The PFS benefit was observed irrespective of PD-L1 status [with the pembrolizumab combination]. We do see, however, that you get decreasing returns with a lower PD-L1 score, so patients with a PD-L1 score of 50% or more did better. However, all patients with immune expression were able to benefit.

It's really nice because adding on the pembrolizumab to this regimen did not add a lot of toxicity. We did see an unexpected uptick in immune therapy–related changes, but overall, this was a well-tolerated regimen and it became one of the standards of care for this patient population. We will continue to see these data mature, but this is a treatment [approach] that's here to stay for a long time.

A similar patient population was enrolled to the IMpower150 trial. How did these data compare with what had been seen in KEYNOTE-189?

The IMpower150 trial [enrolled] a similar patient population: those with stage IV or recurrent metastatic nonsquamous NSCLC. [Data from IMpower150] was also published a couple of years ago in the New England Journal of Medicine. Patients were treatment naïve, similar to the previous study, but the interesting thing is that this trial actually permitted [patients with] EGFR and ALK mutations to enroll. In the 3-arm trial, investigators randomized patients to receive atezolizumab with carboplatin and paclitaxel or atezolizumab with carboplatin, paclitaxel, and bevacizumab. The third arm, the control arm, was given carboplatin, paclitaxel, and bevacizumab. [Patients were randomized in] a 1:1:1 fashion. Investigators looked OS as well as PFS, originally, in the wild-type population.

The first analysis was done in patients without EGFR or ALK translocations. Similar to the other trials, they showed a very nice survival and PFS benefit with the addition of the immune therapy, but it was maybe not as striking as the KEYNOYE-189 trial; that may have to do with the chemotherapy backbone.

Investigators conducted an analysis on patients who harbored EGFR and ALK aberrations, as well. Could you speak to the importance of this component of the trial? What was learned?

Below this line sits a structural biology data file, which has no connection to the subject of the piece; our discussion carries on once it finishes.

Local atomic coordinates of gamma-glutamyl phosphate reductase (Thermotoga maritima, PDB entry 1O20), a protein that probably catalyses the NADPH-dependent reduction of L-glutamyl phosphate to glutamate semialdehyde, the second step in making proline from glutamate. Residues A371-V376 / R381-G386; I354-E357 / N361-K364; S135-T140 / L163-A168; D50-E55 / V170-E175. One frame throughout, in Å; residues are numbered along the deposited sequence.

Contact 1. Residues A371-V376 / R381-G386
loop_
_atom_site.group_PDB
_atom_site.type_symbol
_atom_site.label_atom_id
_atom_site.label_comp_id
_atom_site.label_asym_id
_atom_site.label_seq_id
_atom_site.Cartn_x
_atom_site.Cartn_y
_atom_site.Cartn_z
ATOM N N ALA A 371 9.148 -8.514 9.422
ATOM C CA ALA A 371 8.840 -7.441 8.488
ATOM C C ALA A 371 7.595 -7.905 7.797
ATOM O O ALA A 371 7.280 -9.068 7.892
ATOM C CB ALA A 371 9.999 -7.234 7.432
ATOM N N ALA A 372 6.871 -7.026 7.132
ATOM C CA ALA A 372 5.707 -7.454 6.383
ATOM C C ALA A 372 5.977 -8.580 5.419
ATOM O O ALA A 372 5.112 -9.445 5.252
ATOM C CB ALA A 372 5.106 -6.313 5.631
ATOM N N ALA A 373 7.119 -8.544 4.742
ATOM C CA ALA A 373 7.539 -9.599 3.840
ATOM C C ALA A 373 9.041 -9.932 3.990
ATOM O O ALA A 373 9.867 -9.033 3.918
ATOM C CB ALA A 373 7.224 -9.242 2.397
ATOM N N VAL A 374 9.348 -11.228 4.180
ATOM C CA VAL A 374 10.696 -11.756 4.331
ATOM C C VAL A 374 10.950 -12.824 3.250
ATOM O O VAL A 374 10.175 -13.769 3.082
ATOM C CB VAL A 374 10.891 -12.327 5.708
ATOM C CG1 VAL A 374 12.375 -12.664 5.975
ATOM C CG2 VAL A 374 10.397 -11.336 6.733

[This is arguably the] most exciting thing that many people are talking about with regard to this trial, the prespecified analysis that looked at the subset of patients with EGFR and ALK mutations. Investigators actually saw some interesting activity in that population, which is great, because we haven't seen a lot of benefit with the addition of immune therapies [in these] patients who have these actionable mutations.

As such, this generated a lot of interest in the lung cancer community. Investigators went back again and looked at this prespecified subset analysis. There are a couple of caveats to this. This was a small patient population and it was not a prospective randomized evaluation. However, when they looked at patients with EGFR or ALK aberrations, as well as those with liver metastases, another challenging group, they saw a benefit to adding atezolizumab to the triplet therapy in both groups.

A lot of questions were generated out of this trial and I think it really highlighted the need for us to do a randomized prospective trial in these populations with immunotherapies to really understand [more about this approach in this subset]. There’s a lot of discussion about what was doing the heavy lifting in this trial. Was the bevacizumab a game-changer or was it the immunotherapy? There’s probably some sort of interaction. Maybe the bevacizumab primed the tumor to be a little bit more response to immunotherapy.

What were some of the updated data that read out at the 2020 ESMO Virtual Congress?

At the meeting, Martin Reck, MD, PhD, of Lung Clinic Grosshansdorf, had a poster presentation that updated some of the IMpower150 data in the subset of patients with EGFR and ALK mutations. Patients with EGFR mutations continue to see an OS benefit [with this approach]. Particularly patients with an EGFR sensitizing mutation saw an improved HR of 0.60 versus 0.91 with any EGFR mutation.

The exciting thing about this is that it’s still applicable to patients who received a prior TKI; they still had a good HR of 0.74 if they had been previously treated. That's often where these patients would be getting this kind of a regimen; they would receive it after a targeted therapy. As such, to know the patients who have had TKI exposure still may respond to this is really where I think that this regimen is best used right now.